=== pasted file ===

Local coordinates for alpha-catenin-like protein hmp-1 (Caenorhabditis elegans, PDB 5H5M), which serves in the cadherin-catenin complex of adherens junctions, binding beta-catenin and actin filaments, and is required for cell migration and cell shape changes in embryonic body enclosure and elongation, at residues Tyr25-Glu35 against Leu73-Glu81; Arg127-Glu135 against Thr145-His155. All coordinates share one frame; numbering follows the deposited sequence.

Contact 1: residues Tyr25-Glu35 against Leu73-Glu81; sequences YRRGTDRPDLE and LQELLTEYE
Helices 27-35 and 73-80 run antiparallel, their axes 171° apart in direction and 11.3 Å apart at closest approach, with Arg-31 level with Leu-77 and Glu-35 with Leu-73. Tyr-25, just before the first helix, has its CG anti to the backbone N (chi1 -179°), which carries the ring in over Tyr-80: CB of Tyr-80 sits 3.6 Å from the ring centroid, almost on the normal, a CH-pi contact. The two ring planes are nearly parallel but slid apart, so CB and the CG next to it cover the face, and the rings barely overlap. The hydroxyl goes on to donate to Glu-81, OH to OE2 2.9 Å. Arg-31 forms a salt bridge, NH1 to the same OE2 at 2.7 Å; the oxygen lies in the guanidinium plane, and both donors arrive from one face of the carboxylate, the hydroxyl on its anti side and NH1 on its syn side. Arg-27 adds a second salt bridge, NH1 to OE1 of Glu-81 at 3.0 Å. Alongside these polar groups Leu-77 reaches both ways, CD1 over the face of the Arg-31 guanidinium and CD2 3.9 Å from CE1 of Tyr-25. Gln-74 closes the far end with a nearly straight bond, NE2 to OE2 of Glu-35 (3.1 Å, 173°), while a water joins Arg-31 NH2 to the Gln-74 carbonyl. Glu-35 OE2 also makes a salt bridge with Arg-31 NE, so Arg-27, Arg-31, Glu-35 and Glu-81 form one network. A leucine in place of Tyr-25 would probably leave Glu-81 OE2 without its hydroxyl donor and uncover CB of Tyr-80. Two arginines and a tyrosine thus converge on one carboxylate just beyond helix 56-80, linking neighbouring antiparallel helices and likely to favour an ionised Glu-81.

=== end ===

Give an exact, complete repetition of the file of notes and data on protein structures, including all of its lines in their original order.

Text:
Local coordinates for alpha-catenin-like protein hmp-1 (Caenorhabditis elegans, PDB 5H5M), which serves in the cadherin-catenin complex of adherens junctions, binding beta-catenin and actin filaments, and is required for cell migration and cell shape changes in embryonic body enclosure and elongation, at residues Tyr25-Glu35 against Leu73-Glu81; Arg127-Glu135 against Thr145-His155. All coordinates share one frame; numbering follows the deposited sequence.

Contact 1: residues Tyr25-Glu35 against Leu73-Glu81; sequences YRRGTDRPDLE and LQELLTEYE
Helices 27-35 and 73-80 run antiparallel, their axes 171° apart in direction and 11.3 Å apart at closest approach, with Arg-31 level with Leu-77 and Glu-35 with Leu-73. Tyr-25, just before the first helix, has its CG anti to the backbone N (chi1 -179°), which carries the ring in over Tyr-80: CB of Tyr-80 sits 3.6 Å from the ring centroid, almost on the normal, a CH-pi contact. The two ring planes are nearly parallel but slid apart, so CB and the CG next to it cover the face, and the rings barely overlap. The hydroxyl goes on to donate to Glu-81, OH to OE2 2.9 Å. Arg-31 forms a salt bridge, NH1 to the same OE2 at 2.7 Å; the oxygen lies in the guanidinium plane, and both donors arrive from one face of the carboxylate, the hydroxyl on its anti side and NH1 on its syn side. Arg-27 adds a second salt bridge, NH1 to OE1 of Glu-81 at 3.0 Å. Alongside these polar groups Leu-77 reaches both ways, CD1 over the face of the Arg-31 guanidinium and CD2 3.9 Å from CE1 of Tyr-25. Gln-74 closes the far end with a nearly straight bond, NE2 to OE2 of Glu-35 (3.1 Å, 173°), while a water joins Arg-31 NH2 to the Gln-74 carbonyl. Glu-35 OE2 also makes a salt bridge with Arg-31 NE, so Arg-27, Arg-31, Glu-35 and Glu-81 form one network. A leucine in place of Tyr-25 would probably leave Glu-81 OE2 without its hydroxyl donor and uncover CB of Tyr-80. Two arginines and a tyrosine thus converge on one carboxylate just beyond helix 56-80, linking neighbouring antiparallel helices and likely to favour an ionised Glu-81.